Thursday, 23 February 2017

Life goes on hold and treated like royalty

I had a telephone call from the City Hospital on Tuesday calling me in for pre-op yesterday (Wednesday), prior to open heart surgery on Monday. The prognosis is good, no problems with bloods, medication etc. Took us through what happens in the days after the op, then the weeks and months which follow. Turns out most post-op problems relate to the breast bone, which is cut, then wired together and you have to be very careful with how you get up, or raise your arms.

Once I had my blood tests, everyone else was waiting for me. I felt like royalty.  The lady who did my ECG (which also shows tension in the body and mine showed none), the radiographers for my chest x-ray, then  we spent a couple of hours with the nurse who will work with me once I am discharged from hospital and be my contact point. She'll visit me in the ward to check up on me and I will have one-to-one nursing in intensive care for the first day, then share a nurse in high-dependency for 2-3 days before going onto a general ward from where I will be discharged, which could be as early as five days (all this depends on how well I recover).

Had an email from my local history friend John, who I work with on projects. Eight years ago now, he had open heart surgery and was out in eleven days - which was quick then. Now, the evidence shows that post-op home care with a nursing team you can call 24/7 has the best recovery rates - hence the possibility of being out in as few as five days. I'll be happy if it's ten days! We shall see soon enough, as in my case how well my lungs reflate will also be a factor (one will be collapsed whilst my heart is stopped and I am on the heart by-pass machine).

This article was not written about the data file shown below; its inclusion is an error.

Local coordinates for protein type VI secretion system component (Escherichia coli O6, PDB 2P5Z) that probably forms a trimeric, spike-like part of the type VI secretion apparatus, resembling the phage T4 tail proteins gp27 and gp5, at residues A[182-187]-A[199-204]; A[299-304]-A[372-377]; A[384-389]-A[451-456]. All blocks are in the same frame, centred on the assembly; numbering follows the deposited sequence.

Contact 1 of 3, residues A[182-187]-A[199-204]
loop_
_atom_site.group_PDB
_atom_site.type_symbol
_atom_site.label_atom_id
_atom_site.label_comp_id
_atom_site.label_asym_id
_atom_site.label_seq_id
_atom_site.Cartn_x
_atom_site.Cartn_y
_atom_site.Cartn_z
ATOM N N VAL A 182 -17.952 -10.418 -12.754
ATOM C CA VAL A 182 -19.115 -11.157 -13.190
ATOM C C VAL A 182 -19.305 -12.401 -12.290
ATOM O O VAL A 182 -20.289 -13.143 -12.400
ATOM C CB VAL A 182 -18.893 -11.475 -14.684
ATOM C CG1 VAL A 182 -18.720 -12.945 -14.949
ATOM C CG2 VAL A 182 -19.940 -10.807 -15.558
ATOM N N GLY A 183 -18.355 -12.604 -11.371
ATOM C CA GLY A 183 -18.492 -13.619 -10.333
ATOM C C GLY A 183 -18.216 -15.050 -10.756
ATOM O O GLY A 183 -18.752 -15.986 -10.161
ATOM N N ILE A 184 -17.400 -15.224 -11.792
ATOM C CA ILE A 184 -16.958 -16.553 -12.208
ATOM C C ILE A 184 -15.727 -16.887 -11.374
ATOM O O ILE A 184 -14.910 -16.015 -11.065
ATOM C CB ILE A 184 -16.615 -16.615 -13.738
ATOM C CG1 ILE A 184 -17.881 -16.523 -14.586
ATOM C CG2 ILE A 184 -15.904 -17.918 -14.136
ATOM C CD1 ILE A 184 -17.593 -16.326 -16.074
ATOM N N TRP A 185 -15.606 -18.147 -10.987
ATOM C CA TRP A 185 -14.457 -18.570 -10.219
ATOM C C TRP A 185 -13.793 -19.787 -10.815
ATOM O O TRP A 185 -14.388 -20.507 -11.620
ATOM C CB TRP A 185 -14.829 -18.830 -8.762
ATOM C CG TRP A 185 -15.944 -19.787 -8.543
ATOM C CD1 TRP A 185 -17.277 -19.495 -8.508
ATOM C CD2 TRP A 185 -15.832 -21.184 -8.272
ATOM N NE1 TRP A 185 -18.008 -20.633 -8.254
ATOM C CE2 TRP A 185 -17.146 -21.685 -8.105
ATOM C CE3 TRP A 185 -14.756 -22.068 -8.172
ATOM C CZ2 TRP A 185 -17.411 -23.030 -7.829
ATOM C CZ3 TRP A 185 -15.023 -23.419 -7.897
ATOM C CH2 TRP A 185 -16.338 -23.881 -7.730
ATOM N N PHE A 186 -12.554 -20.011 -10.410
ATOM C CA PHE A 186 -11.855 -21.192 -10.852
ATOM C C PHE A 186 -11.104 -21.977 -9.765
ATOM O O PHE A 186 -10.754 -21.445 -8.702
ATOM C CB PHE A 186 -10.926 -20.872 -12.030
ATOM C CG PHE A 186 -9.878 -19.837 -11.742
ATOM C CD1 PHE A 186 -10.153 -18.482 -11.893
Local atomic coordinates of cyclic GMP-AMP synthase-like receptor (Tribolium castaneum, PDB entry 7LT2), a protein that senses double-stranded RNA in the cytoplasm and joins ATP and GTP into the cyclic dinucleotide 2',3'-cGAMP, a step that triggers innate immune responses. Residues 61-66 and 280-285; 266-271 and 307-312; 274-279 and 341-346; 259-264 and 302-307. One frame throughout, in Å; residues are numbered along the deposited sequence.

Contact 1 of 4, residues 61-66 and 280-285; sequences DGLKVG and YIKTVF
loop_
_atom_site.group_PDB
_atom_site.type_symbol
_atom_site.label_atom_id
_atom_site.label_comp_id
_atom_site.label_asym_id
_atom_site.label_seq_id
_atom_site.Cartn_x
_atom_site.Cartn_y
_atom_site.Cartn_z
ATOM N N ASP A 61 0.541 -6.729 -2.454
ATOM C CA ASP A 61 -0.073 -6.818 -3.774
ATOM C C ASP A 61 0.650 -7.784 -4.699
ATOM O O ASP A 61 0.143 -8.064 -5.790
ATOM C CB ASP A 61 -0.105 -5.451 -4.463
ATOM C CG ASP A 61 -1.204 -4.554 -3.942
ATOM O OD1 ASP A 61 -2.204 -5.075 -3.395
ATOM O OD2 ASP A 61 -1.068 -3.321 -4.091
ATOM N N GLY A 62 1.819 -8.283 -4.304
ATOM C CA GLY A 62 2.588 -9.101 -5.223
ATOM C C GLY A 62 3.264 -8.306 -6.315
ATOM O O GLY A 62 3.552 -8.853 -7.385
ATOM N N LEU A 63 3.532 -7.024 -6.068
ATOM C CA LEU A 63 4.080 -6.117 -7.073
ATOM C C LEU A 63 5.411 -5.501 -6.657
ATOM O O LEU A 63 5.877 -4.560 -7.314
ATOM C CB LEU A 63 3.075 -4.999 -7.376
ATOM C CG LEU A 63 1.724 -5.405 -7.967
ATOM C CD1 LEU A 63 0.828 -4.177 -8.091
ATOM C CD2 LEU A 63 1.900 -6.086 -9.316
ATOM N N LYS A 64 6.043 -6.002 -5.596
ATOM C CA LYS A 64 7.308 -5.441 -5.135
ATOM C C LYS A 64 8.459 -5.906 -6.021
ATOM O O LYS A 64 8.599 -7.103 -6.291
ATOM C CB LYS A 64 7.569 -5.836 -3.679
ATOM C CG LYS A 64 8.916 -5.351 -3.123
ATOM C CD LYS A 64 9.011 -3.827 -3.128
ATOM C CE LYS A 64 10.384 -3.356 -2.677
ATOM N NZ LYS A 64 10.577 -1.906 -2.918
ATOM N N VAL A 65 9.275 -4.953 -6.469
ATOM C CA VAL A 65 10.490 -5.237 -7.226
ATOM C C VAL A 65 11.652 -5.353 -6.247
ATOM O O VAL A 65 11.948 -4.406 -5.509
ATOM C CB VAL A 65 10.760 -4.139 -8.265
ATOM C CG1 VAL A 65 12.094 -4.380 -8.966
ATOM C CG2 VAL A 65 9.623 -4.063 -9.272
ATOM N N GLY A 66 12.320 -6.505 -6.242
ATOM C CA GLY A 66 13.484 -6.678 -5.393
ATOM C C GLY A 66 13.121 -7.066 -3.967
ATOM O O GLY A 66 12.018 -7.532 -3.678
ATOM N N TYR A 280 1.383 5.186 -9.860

Hardest part will be leaving things to Susan for the first six weeks whilst I concentrate on just walking each day. My physical rehab won't start for six weeks. The good news is that I should eat whatever I fancy as post-op calories are what I need to help me and my heart to recover - me being told to eat - that really is something (!!), so this happy note I will sign off.

Back in May 2015 I blogged about being diagnosed with fibrosis of the lungs, not knowing at the time that a visit to the City a Hospital assessment would lead to me being asked 'How long have you had a heart problem Robert?,' to which I replied 'What problem?' It turned I have lived nearly 73 years with a defective aortic heart valve, and it has been described in writng on several occasions as 'serious'. I consider myself to be one lucky bunny, pleased that my life expectancy will be extended considerably once I have recovered. The City Hospital and every person I have seen during the past twenty-one months has been kind and caring and yesterday, as I progressed though the system yesterday I really did feel like royalty and on this note I will end until I have recovered.

Robert Howard.

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